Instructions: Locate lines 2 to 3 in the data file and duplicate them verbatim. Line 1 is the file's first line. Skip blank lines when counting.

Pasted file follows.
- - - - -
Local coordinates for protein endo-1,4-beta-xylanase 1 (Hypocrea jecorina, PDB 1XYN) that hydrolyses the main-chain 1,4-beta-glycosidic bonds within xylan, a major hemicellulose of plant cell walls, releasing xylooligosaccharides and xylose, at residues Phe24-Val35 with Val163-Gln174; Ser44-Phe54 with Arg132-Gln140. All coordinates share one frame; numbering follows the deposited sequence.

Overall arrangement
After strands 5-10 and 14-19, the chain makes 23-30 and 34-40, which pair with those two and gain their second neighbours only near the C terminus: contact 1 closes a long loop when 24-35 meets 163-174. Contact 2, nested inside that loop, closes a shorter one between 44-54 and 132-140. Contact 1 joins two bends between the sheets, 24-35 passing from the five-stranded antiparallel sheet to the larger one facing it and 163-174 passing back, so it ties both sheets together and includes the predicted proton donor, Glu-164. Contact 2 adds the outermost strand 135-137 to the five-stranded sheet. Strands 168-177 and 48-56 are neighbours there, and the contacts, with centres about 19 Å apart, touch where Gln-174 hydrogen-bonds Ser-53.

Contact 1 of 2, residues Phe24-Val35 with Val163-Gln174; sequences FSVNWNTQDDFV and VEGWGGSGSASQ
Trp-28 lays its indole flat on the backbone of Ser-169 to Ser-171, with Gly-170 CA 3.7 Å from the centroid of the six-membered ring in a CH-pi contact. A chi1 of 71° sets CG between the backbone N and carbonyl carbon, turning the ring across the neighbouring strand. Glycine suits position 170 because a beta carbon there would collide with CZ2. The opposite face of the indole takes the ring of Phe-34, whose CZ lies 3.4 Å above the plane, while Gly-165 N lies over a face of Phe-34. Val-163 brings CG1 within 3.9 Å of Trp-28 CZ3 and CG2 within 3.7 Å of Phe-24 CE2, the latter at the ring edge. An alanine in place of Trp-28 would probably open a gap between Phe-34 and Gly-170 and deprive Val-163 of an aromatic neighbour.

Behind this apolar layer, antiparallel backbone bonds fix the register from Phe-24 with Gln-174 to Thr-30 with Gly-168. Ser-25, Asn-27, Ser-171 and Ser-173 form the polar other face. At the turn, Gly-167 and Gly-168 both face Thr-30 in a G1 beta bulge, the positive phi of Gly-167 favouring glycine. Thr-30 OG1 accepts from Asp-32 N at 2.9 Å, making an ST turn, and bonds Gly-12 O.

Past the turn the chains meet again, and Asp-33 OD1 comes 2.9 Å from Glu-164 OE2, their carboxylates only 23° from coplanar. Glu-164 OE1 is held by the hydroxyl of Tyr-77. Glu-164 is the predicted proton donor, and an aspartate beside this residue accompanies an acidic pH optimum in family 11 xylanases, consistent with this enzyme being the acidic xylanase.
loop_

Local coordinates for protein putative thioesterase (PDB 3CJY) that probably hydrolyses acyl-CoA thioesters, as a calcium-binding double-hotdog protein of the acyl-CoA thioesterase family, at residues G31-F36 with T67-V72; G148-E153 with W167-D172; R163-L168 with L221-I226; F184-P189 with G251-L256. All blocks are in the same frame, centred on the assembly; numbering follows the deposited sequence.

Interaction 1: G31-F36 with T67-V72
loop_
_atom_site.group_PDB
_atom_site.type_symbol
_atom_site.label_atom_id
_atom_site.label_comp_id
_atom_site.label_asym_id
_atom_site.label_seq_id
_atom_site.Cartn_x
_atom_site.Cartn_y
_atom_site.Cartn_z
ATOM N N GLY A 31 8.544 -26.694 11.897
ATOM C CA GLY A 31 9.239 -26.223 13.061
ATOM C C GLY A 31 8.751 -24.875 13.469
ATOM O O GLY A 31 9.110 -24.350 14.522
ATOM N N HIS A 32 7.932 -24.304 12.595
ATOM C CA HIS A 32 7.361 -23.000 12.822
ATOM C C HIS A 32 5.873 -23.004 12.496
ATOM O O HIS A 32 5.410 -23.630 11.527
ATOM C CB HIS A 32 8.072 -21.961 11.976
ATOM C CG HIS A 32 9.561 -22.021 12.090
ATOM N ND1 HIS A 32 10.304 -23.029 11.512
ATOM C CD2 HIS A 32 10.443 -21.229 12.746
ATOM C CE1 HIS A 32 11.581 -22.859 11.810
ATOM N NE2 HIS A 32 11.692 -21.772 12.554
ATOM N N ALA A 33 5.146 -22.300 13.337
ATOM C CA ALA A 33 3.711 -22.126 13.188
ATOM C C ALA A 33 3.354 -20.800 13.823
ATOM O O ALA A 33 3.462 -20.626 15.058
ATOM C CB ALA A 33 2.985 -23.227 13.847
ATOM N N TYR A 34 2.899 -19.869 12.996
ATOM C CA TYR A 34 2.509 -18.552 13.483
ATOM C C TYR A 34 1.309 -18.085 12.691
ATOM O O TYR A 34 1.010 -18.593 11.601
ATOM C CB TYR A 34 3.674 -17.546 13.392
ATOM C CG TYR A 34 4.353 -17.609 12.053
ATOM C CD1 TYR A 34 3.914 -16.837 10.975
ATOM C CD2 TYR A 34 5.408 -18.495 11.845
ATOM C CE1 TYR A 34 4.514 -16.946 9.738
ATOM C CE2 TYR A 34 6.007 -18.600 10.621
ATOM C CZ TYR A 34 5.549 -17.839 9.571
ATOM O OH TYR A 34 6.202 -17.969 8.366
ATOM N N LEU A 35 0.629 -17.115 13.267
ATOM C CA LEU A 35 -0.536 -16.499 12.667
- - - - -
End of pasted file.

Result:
Overall arrangement
After strands 5-10 and 14-19, the chain makes 23-30 and 34-40, which pair with those two and gain their second neighbours only near the C terminus: contact 1 closes a long loop when 24-35 meets 163-174. Contact 2, nested inside that loop, closes a shorter one between 44-54 and 132-140. Contact 1 joins two bends between the sheets, 24-35 passing from the five-stranded antiparallel sheet to the larger one facing it and 163-174 passing back, so it ties both sheets together and includes the predicted proton donor, Glu-164. Contact 2 adds the outermost strand 135-137 to the five-stranded sheet. Strands 168-177 and 48-56 are neighbours there, and the contacts, with centres about 19 Å apart, touch where Gln-174 hydrogen-bonds Ser-53.